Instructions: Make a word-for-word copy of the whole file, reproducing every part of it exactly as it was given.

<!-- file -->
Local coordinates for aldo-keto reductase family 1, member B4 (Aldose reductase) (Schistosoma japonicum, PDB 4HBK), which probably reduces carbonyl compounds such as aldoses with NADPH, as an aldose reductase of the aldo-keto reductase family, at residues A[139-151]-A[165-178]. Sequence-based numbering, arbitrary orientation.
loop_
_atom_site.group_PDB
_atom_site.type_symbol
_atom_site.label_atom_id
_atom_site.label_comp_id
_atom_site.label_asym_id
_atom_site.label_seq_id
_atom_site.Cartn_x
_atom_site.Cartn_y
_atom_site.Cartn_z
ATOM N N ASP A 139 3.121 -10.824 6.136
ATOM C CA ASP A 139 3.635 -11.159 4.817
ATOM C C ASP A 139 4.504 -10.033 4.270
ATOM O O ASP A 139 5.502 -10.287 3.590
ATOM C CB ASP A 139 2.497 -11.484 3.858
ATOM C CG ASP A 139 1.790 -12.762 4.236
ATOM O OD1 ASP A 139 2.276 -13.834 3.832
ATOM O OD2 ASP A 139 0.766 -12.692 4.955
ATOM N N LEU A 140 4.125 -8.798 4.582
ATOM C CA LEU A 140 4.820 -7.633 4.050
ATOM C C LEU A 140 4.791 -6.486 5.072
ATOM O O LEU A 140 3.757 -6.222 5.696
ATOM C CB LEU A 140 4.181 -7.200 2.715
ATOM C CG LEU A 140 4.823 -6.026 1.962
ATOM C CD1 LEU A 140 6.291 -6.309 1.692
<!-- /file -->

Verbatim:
Local coordinates for aldo-keto reductase family 1, member B4 (Aldose reductase) (Schistosoma japonicum, PDB 4HBK), which probably reduces carbonyl compounds such as aldoses with NADPH, as an aldose reductase of the aldo-keto reductase family, at residues A[139-151]-A[165-178]. Sequence-based numbering, arbitrary orientation.
loop_
_atom_site.group_PDB
_atom_site.type_symbol
_atom_site.label_atom_id
_atom_site.label_comp_id
_atom_site.label_asym_id
_atom_site.label_seq_id
_atom_site.Cartn_x
_atom_site.Cartn_y
_atom_site.Cartn_z
ATOM N N ASP A 139 3.121 -10.824 6.136
ATOM C CA ASP A 139 3.635 -11.159 4.817
ATOM C C ASP A 139 4.504 -10.033 4.270
ATOM O O ASP A 139 5.502 -10.287 3.590
ATOM C CB ASP A 139 2.497 -11.484 3.858
ATOM C CG ASP A 139 1.790 -12.762 4.236
ATOM O OD1 ASP A 139 2.276 -13.834 3.832
ATOM O OD2 ASP A 139 0.766 -12.692 4.955
ATOM N N LEU A 140 4.125 -8.798 4.582
ATOM C CA LEU A 140 4.820 -7.633 4.050
ATOM C C LEU A 140 4.791 -6.486 5.072
ATOM O O LEU A 140 3.757 -6.222 5.696
ATOM C CB LEU A 140 4.181 -7.200 2.715
ATOM C CG LEU A 140 4.823 -6.026 1.962
ATOM C CD1 LEU A 140 6.291 -6.309 1.692